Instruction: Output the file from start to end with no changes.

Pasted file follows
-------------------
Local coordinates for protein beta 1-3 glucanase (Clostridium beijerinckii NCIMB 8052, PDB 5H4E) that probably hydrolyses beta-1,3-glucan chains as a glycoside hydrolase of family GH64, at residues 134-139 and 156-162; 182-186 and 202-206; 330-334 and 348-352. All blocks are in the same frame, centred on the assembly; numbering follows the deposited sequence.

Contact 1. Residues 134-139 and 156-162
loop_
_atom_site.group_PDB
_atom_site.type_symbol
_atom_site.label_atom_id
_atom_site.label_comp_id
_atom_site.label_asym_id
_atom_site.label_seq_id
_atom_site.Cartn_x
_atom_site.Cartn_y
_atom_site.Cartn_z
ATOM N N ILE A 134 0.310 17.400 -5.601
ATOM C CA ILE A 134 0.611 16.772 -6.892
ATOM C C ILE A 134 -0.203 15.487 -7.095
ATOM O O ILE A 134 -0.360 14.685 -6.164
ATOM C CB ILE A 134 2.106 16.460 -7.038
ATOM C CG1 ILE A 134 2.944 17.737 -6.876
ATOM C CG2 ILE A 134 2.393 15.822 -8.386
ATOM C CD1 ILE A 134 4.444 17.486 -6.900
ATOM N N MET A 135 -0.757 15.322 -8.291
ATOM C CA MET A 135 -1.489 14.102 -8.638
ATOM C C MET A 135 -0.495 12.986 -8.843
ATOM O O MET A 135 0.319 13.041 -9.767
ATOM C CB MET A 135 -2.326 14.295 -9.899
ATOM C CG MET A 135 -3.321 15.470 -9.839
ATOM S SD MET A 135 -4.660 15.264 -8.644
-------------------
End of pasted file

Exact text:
Local coordinates for protein beta 1-3 glucanase (Clostridium beijerinckii NCIMB 8052, PDB 5H4E) that probably hydrolyses beta-1,3-glucan chains as a glycoside hydrolase of family GH64, at residues 134-139 and 156-162; 182-186 and 202-206; 330-334 and 348-352. All blocks are in the same frame, centred on the assembly; numbering follows the deposited sequence.

Contact 1. Residues 134-139 and 156-162
loop_
_atom_site.group_PDB
_atom_site.type_symbol
_atom_site.label_atom_id
_atom_site.label_comp_id
_atom_site.label_asym_id
_atom_site.label_seq_id
_atom_site.Cartn_x
_atom_site.Cartn_y
_atom_site.Cartn_z
ATOM N N ILE A 134 0.310 17.400 -5.601
ATOM C CA ILE A 134 0.611 16.772 -6.892
ATOM C C ILE A 134 -0.203 15.487 -7.095
ATOM O O ILE A 134 -0.360 14.685 -6.164
ATOM C CB ILE A 134 2.106 16.460 -7.038
ATOM C CG1 ILE A 134 2.944 17.737 -6.876
ATOM C CG2 ILE A 134 2.393 15.822 -8.386
ATOM C CD1 ILE A 134 4.444 17.486 -6.900
ATOM N N MET A 135 -0.757 15.322 -8.291
ATOM C CA MET A 135 -1.489 14.102 -8.638
ATOM C C MET A 135 -0.495 12.986 -8.843
ATOM O O MET A 135 0.319 13.041 -9.767
ATOM C CB MET A 135 -2.326 14.295 -9.899
ATOM C CG MET A 135 -3.321 15.470 -9.839
ATOM S SD MET A 135 -4.660 15.264 -8.644